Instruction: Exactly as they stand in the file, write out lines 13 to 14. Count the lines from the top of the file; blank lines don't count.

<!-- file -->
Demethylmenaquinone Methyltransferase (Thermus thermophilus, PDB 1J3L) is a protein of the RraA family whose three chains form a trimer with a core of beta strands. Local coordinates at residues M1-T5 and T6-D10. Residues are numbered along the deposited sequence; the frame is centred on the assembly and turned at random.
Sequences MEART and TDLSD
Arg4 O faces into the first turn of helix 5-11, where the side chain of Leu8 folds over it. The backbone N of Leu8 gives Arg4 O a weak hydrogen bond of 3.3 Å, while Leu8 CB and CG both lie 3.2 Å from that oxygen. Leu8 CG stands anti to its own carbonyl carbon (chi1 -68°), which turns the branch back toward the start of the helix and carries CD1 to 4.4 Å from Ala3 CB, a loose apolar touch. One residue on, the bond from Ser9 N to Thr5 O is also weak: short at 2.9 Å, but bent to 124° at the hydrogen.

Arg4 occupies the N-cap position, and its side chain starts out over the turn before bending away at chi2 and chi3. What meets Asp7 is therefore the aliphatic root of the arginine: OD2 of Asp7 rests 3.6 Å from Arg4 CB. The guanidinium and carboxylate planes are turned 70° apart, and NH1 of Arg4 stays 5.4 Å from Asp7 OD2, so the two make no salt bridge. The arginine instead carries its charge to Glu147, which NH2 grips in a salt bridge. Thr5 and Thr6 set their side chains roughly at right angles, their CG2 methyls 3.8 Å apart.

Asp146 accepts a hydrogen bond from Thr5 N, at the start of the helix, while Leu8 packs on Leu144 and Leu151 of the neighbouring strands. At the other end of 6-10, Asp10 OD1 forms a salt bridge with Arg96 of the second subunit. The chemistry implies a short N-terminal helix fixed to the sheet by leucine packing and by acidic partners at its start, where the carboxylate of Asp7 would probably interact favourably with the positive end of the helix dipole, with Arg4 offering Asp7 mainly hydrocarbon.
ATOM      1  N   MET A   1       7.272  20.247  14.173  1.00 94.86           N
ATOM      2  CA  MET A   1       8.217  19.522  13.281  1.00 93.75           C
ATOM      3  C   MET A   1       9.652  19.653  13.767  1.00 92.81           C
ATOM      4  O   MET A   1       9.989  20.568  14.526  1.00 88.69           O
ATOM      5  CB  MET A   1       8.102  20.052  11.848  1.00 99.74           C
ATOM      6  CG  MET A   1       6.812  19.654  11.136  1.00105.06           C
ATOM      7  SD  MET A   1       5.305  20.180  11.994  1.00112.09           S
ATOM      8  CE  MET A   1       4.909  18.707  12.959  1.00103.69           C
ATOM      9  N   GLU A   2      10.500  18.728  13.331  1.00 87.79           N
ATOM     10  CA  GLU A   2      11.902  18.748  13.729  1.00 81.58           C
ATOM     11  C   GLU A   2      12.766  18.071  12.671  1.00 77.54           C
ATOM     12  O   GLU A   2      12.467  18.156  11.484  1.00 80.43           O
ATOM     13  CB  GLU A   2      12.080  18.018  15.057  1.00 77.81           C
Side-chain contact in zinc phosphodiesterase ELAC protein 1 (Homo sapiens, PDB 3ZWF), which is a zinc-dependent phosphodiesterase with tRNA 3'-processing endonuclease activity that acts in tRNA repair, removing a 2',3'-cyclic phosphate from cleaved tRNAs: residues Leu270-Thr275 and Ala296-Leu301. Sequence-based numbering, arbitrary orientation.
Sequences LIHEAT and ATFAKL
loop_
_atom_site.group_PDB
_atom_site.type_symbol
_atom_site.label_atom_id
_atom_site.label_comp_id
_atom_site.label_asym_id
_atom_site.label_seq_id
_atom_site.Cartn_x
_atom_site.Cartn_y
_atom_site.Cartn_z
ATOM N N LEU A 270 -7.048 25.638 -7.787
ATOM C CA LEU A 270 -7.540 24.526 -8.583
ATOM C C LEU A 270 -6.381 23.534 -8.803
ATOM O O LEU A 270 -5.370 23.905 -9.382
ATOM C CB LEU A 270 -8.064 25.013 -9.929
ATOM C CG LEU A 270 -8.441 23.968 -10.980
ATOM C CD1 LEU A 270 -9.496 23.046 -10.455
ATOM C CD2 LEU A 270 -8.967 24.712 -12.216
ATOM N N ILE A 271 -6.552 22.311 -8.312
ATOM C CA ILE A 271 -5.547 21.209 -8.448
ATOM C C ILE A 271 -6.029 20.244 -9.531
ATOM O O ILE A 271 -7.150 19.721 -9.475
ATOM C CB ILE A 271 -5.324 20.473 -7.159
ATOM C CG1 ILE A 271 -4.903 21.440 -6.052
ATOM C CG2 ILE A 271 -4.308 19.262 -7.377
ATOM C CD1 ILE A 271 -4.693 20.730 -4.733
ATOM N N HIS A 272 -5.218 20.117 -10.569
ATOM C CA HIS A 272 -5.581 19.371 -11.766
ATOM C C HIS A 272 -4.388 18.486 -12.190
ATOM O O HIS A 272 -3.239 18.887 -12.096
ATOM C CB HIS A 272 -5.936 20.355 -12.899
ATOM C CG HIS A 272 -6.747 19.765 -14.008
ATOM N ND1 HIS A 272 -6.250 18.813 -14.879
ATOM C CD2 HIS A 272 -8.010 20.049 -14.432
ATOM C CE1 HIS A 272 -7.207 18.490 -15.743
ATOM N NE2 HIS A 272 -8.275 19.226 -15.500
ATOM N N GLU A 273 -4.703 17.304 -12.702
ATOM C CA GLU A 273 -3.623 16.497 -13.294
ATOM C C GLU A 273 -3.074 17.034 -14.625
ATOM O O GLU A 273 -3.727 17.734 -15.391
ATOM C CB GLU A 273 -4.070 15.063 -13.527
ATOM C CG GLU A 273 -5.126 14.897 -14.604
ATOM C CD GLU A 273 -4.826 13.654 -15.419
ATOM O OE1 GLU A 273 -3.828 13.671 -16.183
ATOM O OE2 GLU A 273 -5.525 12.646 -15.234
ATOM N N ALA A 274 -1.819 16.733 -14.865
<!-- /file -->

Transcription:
ATOM      8  CE  MET A   1       4.909  18.707  12.959  1.00103.69           C
ATOM      9  N   GLU A   2      10.500  18.728  13.331  1.00 87.79           N